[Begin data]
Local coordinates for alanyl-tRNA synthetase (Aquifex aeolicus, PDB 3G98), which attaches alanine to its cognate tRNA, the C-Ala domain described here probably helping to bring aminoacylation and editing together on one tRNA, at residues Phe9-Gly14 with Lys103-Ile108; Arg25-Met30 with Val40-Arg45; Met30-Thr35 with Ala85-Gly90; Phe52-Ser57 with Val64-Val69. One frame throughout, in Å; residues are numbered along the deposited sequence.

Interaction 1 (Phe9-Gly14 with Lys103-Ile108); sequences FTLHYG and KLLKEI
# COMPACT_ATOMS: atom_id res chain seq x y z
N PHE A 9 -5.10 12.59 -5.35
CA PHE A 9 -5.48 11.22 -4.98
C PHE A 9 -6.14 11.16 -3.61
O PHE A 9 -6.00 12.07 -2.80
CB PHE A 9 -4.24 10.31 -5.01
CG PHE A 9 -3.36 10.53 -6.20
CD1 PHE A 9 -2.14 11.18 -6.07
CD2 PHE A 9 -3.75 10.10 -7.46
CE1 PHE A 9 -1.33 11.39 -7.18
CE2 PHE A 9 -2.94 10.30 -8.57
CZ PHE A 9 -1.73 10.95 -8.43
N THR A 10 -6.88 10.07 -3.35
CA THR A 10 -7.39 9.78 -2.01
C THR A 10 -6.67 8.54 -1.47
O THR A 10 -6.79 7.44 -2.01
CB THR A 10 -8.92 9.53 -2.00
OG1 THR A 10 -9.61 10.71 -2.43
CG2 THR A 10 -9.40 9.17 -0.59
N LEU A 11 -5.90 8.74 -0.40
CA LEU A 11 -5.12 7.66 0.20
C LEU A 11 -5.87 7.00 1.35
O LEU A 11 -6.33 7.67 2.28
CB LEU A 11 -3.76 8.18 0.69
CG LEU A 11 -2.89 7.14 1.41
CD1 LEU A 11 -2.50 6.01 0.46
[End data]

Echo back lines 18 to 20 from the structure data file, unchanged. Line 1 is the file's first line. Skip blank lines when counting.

O THR A 10 -6.79 7.44 -2.01
CB THR A 10 -8.92 9.53 -2.00
OG1 THR A 10 -9.61 10.71 -2.43